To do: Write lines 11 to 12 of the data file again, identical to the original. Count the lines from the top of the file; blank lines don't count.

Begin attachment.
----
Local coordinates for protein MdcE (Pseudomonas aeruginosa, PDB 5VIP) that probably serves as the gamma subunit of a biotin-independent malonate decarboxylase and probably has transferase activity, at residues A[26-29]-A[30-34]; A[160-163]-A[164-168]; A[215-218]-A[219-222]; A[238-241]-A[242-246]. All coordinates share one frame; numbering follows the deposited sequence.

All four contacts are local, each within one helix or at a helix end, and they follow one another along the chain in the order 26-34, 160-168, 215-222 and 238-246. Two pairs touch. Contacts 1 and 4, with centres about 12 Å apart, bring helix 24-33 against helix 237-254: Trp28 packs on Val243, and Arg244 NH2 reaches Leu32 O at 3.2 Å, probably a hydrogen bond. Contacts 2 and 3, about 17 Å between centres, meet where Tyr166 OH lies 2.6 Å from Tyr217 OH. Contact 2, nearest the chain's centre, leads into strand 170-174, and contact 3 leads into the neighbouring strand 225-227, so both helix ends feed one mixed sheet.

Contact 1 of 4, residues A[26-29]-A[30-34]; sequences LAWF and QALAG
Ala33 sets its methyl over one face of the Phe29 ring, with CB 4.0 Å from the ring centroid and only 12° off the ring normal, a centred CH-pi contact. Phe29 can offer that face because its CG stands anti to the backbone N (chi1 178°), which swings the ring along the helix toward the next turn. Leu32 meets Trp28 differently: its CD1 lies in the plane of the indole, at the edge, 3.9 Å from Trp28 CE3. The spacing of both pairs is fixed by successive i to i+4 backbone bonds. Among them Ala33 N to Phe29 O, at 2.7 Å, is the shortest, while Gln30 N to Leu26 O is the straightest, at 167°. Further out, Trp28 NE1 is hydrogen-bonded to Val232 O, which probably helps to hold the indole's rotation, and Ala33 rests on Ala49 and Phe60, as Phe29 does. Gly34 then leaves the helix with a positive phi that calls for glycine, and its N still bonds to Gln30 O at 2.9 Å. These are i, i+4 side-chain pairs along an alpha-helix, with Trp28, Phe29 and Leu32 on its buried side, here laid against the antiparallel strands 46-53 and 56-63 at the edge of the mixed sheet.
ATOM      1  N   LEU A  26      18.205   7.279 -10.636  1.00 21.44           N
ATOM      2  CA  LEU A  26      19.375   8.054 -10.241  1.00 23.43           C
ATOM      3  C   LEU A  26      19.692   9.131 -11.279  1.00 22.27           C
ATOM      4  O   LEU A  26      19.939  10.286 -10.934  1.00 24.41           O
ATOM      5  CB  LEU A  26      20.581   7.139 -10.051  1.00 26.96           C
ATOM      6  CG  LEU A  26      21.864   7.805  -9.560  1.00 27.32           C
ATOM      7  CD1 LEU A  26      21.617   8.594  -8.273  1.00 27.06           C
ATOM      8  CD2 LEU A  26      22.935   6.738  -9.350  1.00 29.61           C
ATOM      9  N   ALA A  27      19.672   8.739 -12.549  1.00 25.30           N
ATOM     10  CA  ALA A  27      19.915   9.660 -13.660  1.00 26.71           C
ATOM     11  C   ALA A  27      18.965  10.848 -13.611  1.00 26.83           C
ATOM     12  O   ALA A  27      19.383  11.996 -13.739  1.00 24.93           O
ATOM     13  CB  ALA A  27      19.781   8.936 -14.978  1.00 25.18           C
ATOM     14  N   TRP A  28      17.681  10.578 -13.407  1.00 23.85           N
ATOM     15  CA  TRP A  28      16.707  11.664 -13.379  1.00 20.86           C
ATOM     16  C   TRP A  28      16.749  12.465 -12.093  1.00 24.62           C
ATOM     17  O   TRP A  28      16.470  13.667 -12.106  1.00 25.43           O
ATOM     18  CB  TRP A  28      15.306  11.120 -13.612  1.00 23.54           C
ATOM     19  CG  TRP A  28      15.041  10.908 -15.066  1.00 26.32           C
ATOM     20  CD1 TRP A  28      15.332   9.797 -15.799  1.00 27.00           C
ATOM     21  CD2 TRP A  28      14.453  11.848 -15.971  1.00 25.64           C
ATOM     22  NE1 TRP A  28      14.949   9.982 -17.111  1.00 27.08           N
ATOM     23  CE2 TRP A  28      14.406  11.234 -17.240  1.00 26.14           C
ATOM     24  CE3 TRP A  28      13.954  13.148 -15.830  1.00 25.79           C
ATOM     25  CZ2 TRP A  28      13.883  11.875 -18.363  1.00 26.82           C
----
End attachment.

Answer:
ATOM      7  CD1 LEU A  26      21.617   8.594  -8.273  1.00 27.06           C
ATOM      8  CD2 LEU A  26      22.935   6.738  -9.350  1.00 29.61           C